Heidi E Hamilton

Title

Professor

Department

Department of Linguistics
General profile

Phone

+1 202-687-6098

Fax

202-687-6174

Alt. email

heidi.e.hamilton@gmail.com

Location

Bio

Research Statement
Beginning with my doctoral dissertation work on language and Alzheimer's disease, I have spent my life in linguistics exploring the interrelationships between language and a variety of health care issues and contexts. My early work on Alzheimer's disease, as most fully represented in my first book Conversations with an Alzheimer's Patient: An Interactional Sociolinguistic Study (Cambridge University Press, 1994), is generally recognized as the first work in the area of language and Alzheimer's disease to depart from the clinical paradigm with its experimentally-elicited data. By basing my analyses on the language of open-ended, naturally-occurring conversations, it was my aim to understand language disability as a human problem within multiple linguistic and social contexts. Glimmers, a general interest book on these issues, was published by RiverWood Books in 2003. My current book project is entitled Knowing in Dementia: Navigating Everyday Challenges of Epistemics and Face.
My passion for understanding the mutual effects between language and human health - how language use affects health as well as how health affects language - has encouraged me to reach across disciplines, both to the scholarly literature and to practitioners. Such collaborations have included work with speech and language pathologists in the Defense Head Injury Project at Walter Reed Army Medical Center in Washington, D.C.; with physicians, nurses, and hospital administrators in an investigation of professional communication issues within Georgetown University Medical Center (the "Hospitalk" project); with Georgetown Medical Center's genetic counselors in an examination of the discourse of such counseling; and with the Interdisciplinary Team on Health Literacy at Indiana University-Purdue University in Indianapolis. In addition to these projects, I also teach discourse analysis and sociolinguistics at medical and nursing conferences; served from 1999-2007 as a linguistics consultant on more than 50 studies with CommonHealth LP, a health care communications company; serve regularly as advisor to health professional recipients of grants from the National Institutes of Health (NIH); and am on the board of editors of the journal Communication & Medicine. My most recently completed project in this area was as editor (with Wen-ying Sylvia Chou of the National Institutes of Health) of the Handbook of Language and Health Communication, published 2014 in the Routledge Handbooks of Applied Linguistics series. In 2015, the second edition of the Wiley-Blackwell Handbook of Discourse Analysis was published (co-edited with colleagues Deborah Tannen and Deborah Schiffrin).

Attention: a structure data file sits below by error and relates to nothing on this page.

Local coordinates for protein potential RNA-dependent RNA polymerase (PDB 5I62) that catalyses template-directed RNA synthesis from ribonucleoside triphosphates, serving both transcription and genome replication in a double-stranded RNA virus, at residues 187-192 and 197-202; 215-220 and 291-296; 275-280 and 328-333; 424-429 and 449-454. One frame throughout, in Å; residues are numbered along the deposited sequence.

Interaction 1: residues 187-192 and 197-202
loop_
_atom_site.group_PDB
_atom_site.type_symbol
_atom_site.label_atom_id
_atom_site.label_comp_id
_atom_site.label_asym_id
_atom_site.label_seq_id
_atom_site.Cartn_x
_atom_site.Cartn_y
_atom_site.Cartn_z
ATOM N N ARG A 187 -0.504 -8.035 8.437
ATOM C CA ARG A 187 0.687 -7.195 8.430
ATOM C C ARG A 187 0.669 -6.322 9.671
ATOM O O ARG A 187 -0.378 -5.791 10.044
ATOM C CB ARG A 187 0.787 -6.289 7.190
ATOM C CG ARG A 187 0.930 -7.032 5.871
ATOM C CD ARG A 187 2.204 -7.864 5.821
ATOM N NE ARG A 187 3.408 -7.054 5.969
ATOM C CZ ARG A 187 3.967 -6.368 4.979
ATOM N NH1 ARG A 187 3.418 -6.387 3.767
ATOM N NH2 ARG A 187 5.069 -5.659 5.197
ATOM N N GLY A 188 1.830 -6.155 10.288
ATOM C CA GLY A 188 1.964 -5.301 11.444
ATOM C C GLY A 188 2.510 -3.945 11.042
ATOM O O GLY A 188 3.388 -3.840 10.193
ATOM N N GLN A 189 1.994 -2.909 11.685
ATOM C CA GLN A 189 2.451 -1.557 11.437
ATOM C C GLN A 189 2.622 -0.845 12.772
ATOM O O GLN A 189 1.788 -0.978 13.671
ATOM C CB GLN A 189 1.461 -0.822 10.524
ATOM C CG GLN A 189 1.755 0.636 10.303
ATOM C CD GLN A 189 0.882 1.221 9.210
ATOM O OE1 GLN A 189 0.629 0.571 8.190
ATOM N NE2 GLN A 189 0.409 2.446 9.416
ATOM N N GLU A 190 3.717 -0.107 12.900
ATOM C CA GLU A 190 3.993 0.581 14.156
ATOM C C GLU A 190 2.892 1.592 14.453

To illuminate some of the issues involved in such cross-disciplinary work and to promote discussions on real-world applications of linguistics, I co-organized the Georgetown University Round Table on Languages and Linguistics with my colleague, Dr. James E. Alatis, on the topic of Language, Linguistics, and the Professions: Education, Journalism, Law, Medicine, and Technology in March 2000. The volume of selected papers presented at this Round Table was published by Georgetown University Press in 2002. Other cross-disciplinary projects include my single-authored Doing Discourse Analysis across Disciplines and joint publications on Genetic Counseling as Discourse (co-authored with counselors Benkendorf and Prince). As I have carried out this work, I have consistently sought to relate it back to the students in Georgetown's Department of Linguistics, either in the form of research groups or integrated into my coursework. Over my twenty-six years at Georgetown, I have specialized in teaching graduate courses in discourse analysis, ranging from basic-level courses on the analysis of narrative and conversation to higher-level courses and doctoral seminars exploring life stories, intertextuality, written discourse, language and aging, institutional discourse, and medical discourse.

Major awards include the Fulbright Distinguished Chair in Linguistics in Innsbruck, Austria and DAAD Gastdozentin in Berlin, Germany. For the past forty-plus summers, I have taught German and carried out research at the K-12 language and cultural immersion programs of Concordia Language Villages in northern Minnesota.

Languages

  • German (speak, read, write)